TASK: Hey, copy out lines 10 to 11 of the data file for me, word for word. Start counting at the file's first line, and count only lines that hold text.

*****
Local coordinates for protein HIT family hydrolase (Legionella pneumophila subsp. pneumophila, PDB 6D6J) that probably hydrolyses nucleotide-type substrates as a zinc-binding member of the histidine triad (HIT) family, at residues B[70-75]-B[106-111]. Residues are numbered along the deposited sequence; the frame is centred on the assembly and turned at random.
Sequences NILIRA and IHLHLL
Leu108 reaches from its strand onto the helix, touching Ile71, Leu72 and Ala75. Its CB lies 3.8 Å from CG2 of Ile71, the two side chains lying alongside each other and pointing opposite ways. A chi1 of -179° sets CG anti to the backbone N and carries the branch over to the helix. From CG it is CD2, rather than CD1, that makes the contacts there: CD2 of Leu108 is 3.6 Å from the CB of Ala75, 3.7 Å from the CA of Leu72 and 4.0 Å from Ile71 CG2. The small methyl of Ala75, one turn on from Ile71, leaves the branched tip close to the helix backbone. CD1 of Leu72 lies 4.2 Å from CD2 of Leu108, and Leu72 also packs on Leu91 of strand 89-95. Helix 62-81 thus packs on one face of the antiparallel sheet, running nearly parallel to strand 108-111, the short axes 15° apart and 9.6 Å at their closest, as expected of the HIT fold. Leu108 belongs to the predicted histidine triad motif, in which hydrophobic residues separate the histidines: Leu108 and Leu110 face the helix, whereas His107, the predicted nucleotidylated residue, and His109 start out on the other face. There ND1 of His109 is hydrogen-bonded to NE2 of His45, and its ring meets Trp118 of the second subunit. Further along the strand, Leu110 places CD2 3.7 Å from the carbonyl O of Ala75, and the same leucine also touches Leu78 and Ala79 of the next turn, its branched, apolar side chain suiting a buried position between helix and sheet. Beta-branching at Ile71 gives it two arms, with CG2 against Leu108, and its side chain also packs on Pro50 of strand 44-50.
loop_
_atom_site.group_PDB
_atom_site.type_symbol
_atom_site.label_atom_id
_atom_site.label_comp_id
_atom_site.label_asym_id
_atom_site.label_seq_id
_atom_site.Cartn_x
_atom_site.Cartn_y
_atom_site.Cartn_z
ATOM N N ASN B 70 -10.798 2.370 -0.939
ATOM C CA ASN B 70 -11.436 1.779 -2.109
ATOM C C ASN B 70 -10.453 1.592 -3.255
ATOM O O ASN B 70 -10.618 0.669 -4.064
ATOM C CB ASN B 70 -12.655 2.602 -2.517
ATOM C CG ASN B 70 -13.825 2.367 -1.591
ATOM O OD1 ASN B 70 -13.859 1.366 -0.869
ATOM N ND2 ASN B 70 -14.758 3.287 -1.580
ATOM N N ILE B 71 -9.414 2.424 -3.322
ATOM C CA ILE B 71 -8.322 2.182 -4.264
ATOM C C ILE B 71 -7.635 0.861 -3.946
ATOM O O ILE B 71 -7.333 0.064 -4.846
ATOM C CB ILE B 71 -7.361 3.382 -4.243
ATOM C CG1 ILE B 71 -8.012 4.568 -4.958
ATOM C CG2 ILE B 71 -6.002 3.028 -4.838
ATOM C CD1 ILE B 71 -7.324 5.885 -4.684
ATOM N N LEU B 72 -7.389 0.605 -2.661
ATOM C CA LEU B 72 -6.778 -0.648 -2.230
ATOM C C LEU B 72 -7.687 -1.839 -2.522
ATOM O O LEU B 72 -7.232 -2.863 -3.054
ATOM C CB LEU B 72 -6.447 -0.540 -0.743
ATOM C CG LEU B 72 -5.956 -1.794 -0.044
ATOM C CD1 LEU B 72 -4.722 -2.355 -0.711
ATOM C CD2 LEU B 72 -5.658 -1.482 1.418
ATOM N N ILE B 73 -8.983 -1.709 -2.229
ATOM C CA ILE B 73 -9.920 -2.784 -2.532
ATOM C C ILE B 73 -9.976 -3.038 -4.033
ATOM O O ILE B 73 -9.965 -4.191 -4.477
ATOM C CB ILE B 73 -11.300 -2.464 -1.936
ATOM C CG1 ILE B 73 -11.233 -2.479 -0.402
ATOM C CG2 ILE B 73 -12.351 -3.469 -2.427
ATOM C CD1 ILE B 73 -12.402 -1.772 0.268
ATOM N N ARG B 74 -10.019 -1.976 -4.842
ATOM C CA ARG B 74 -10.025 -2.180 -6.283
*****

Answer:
_atom_site.label_seq_id
_atom_site.Cartn_x